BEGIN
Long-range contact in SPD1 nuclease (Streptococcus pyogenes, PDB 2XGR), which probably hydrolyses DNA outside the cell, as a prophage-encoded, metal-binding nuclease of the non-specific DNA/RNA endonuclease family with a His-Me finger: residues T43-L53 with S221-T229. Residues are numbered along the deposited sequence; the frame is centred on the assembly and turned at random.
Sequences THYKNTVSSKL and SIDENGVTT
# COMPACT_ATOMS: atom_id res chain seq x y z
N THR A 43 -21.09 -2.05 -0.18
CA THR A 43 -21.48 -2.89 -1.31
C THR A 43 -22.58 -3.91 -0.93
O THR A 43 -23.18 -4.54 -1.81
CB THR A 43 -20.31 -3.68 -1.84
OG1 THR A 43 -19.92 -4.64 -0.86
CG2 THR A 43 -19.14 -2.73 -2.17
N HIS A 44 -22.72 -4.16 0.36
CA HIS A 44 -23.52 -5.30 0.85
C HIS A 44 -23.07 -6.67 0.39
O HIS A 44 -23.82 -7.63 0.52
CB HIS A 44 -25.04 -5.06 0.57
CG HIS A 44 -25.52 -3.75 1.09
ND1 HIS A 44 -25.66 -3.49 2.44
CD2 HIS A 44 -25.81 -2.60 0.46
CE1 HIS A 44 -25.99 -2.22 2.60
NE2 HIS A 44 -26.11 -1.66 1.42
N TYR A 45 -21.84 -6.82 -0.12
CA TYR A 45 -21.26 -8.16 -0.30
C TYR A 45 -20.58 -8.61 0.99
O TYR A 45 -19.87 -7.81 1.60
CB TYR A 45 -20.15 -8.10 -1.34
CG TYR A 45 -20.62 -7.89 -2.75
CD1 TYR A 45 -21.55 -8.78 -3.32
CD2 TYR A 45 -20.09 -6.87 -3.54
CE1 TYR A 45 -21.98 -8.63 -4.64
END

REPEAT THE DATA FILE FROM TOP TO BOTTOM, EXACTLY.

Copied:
Long-range contact in SPD1 nuclease (Streptococcus pyogenes, PDB 2XGR), which probably hydrolyses DNA outside the cell, as a prophage-encoded, metal-binding nuclease of the non-specific DNA/RNA endonuclease family with a His-Me finger: residues T43-L53 with S221-T229. Residues are numbered along the deposited sequence; the frame is centred on the assembly and turned at random.
Sequences THYKNTVSSKL and SIDENGVTT
# COMPACT_ATOMS: atom_id res chain seq x y z
N THR A 43 -21.09 -2.05 -0.18
CA THR A 43 -21.48 -2.89 -1.31
C THR A 43 -22.58 -3.91 -0.93
O THR A 43 -23.18 -4.54 -1.81
CB THR A 43 -20.31 -3.68 -1.84
OG1 THR A 43 -19.92 -4.64 -0.86
CG2 THR A 43 -19.14 -2.73 -2.17
N HIS A 44 -22.72 -4.16 0.36
CA HIS A 44 -23.52 -5.30 0.85
C HIS A 44 -23.07 -6.67 0.39
O HIS A 44 -23.82 -7.63 0.52
CB HIS A 44 -25.04 -5.06 0.57
CG HIS A 44 -25.52 -3.75 1.09
ND1 HIS A 44 -25.66 -3.49 2.44
CD2 HIS A 44 -25.81 -2.60 0.46
CE1 HIS A 44 -25.99 -2.22 2.60
NE2 HIS A 44 -26.11 -1.66 1.42
N TYR A 45 -21.84 -6.82 -0.12
CA TYR A 45 -21.26 -8.16 -0.30
C TYR A 45 -20.58 -8.61 0.99
O TYR A 45 -19.87 -7.81 1.60
CB TYR A 45 -20.15 -8.10 -1.34
CG TYR A 45 -20.62 -7.89 -2.75
CD1 TYR A 45 -21.55 -8.78 -3.32
CD2 TYR A 45 -20.09 -6.87 -3.54
CE1 TYR A 45 -21.98 -8.63 -4.64